Aurora Borealis

A few weeks ago I promised that I’d start posting some of the flash fiction from my writing class exercises! So here is the first one. This came from an exercise about describing a setting with the senses, using a place from a childhood memory.

 


 

Icy air gusted softly by as we stood beneath the stars, staring upwards past the looming grey pillars of the hilltop monument and into the crisp night sky. Specks of silver glistened in the void above us, stiff bristles of heather rustling by our feet. A couple of snowflakes twirled on the salty air, the very first of the fall. It wouldn’t be long before the encroaching grey clouds obscured our view and snuffed out our chances.

Dad held his camera aloft, hoping for those eerie green lanterns to splash across the sky. They never did. Never on the nights we tried. But we always went. And tonight, deep between those twinkling dots of light in the sky, something moved. We both tensed, excited, my numb hands clenching tight. This was it, our time. The thing that moved did shimmer with emerald wonder but it did not spill across the night. It moved closer, growing larger. I held my breath, the crunching of my raincoat falling silent as I stood stock still. Drifting up high was a perfect viridian disk.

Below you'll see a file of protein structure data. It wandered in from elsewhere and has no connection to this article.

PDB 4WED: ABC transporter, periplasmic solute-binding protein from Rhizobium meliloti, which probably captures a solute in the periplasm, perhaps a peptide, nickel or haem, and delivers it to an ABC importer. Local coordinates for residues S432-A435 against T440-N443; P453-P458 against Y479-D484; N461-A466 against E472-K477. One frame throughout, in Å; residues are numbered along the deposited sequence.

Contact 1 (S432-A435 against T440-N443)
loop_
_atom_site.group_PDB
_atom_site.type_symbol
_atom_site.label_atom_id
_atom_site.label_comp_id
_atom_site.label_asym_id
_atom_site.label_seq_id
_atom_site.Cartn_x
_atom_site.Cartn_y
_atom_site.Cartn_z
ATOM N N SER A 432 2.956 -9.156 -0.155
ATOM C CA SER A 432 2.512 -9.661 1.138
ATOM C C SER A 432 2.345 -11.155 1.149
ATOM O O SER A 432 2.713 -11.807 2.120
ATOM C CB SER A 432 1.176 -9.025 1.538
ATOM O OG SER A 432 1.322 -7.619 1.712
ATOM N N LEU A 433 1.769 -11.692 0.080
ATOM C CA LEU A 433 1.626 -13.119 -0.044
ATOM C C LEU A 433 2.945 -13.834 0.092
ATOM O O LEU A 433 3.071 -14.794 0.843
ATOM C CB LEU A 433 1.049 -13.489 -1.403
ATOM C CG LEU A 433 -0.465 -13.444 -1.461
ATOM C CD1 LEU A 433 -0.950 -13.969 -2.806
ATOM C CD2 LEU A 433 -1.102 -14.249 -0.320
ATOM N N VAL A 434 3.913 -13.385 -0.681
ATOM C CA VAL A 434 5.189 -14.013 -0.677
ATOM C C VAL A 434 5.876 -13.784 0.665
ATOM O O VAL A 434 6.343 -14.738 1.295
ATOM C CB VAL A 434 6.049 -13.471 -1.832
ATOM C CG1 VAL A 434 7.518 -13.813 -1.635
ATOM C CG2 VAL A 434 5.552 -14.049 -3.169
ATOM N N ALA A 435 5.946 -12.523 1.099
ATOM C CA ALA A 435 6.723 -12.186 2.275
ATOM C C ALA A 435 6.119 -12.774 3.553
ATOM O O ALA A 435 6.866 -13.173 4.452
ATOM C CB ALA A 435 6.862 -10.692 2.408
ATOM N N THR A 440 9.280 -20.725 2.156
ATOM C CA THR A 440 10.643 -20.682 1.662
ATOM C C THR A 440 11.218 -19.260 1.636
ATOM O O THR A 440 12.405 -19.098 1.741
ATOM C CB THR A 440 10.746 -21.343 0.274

My mouth fell agape, breath misting on the air. I glanced at my dad, the camera clutched white knuckled in his chill burned fingers. His brow furrowed, disbelieving and almost annoyed by the object above. Whatever it was, it drew nearer, silent as the snowfall. The quiet drew out long enough that the gentle whispers of the wind became unnerving.

The sudden click of the camera startled me and the haunting thing rose so swiftly upwards it was a dot within a second. It became a pinprick among the starts and then it was gone. I stared a long while, just in case it returned, while Dad scowled at the little preview window of his camera. The display showed perfectly the eerie form of the green glowing UFO, proof that the incredible spectacle we’d witnessed was real. He muttered under his breath and shook his head.

“We’re never gonna see those bloody lights.”

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